Use of soy-based infant formulas and soy/isoflavone supplements has aroused concern because of potential estrogenic effects of the soy isoflavones genistein and daidzein. Here we show that s.c. genistein injections in ovariectomized adult mice produced dose-responsive decreases in thymic weight of up to 80%. Genistein's thymic effects occurred through both estrogen receptor (ER) and non-ER-mediated mechanisms, as the genistein effects on thymus were only partially blocked by the ER antagonist ICI 182,780. Genistein decreased thymocyte numbers up to 86% and doubled apoptosis, indicating that the mechanism of the genistein effect on loss of thymocytes is caused in part by increased apoptosis. Genistein injection caused decreases in relative percentages of thymic CD4+CD8- and double-positive CD4+CD8+ thymocytes, providing evidence that genistein may affect early thymocyte maturation and the maturation of the CD4+CD8- helper T cell lineage. Decreases in the relative percentages of CD4+CD8- thymocytes were accompanied by decreases in relative percentages of splenic CD4+CD8- cells and a systemic lymphocytopenia. In addition, genistein produced suppression of humoral immunity. Genistein injected at 8 mg/kg per day produced serum genistein levels comparable to those reported in soy-fed human infants, and this dose caused significant thymic and immune changes in mice. Critically, dietary genistein at concentrations that produced serum genistein levels substantially less than those in soy-fed infants produced marked thymic atrophy. These results raise the possibility that serum genistein concentrations found in soy-fed infants may be capable of producing thymic and immune abnormalities, as suggested by previous reports of immune impairments in soy-fed human infants.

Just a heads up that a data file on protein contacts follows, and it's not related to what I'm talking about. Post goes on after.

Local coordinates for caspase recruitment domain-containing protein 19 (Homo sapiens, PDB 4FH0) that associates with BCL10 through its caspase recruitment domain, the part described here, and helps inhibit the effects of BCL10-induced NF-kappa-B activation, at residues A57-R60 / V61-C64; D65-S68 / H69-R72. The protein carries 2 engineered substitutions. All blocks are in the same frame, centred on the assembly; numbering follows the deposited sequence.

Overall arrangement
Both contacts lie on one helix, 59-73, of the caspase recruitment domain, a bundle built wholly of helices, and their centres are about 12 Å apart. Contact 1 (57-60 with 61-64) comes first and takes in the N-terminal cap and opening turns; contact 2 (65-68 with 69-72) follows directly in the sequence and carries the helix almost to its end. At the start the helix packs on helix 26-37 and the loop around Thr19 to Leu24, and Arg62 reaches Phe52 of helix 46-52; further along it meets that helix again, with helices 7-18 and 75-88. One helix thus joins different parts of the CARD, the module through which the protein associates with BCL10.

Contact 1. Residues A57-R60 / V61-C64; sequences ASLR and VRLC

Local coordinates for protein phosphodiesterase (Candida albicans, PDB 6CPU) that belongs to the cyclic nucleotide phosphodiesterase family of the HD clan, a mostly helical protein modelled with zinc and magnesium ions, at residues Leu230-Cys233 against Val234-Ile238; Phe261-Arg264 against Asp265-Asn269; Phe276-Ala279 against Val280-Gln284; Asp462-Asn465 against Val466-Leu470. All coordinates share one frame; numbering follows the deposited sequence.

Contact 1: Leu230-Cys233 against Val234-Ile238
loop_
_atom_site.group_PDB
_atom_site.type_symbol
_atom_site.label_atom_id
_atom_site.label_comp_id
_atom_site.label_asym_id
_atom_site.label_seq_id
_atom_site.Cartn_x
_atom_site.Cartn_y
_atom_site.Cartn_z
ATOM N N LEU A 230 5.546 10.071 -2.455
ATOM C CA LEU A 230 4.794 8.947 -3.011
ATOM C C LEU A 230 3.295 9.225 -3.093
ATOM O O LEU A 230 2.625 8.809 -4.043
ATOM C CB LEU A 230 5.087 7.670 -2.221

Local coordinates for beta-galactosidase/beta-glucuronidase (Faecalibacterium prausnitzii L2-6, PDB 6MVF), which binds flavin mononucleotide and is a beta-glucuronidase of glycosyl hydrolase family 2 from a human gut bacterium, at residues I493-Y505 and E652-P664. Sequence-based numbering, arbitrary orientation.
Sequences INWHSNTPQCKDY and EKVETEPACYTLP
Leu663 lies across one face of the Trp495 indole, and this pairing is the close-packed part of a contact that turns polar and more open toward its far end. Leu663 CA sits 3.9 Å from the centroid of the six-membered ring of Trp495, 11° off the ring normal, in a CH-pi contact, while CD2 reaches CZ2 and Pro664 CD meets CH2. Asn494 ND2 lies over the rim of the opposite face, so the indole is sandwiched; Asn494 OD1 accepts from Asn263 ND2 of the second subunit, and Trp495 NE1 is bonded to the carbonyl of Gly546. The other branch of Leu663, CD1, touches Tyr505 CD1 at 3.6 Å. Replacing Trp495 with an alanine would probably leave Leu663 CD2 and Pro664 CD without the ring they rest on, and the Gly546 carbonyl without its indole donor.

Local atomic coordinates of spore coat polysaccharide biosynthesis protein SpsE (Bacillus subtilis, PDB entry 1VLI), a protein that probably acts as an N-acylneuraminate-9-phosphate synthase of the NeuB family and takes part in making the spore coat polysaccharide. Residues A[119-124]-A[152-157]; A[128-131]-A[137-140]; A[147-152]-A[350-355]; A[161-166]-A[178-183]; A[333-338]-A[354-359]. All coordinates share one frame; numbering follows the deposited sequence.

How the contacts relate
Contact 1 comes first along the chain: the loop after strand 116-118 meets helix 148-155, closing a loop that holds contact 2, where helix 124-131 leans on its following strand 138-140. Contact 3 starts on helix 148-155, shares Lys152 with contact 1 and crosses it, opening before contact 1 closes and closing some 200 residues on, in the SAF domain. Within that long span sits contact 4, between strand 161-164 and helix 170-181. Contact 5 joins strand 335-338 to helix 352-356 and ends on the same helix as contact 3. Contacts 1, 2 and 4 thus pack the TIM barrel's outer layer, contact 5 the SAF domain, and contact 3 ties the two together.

|Original language||English (US)|
|Number of pages||6|
|Journal||Proceedings of the National Academy of Sciences of the United States of America|
|State||Published - May 28 2002|
ASJC Scopus subject areas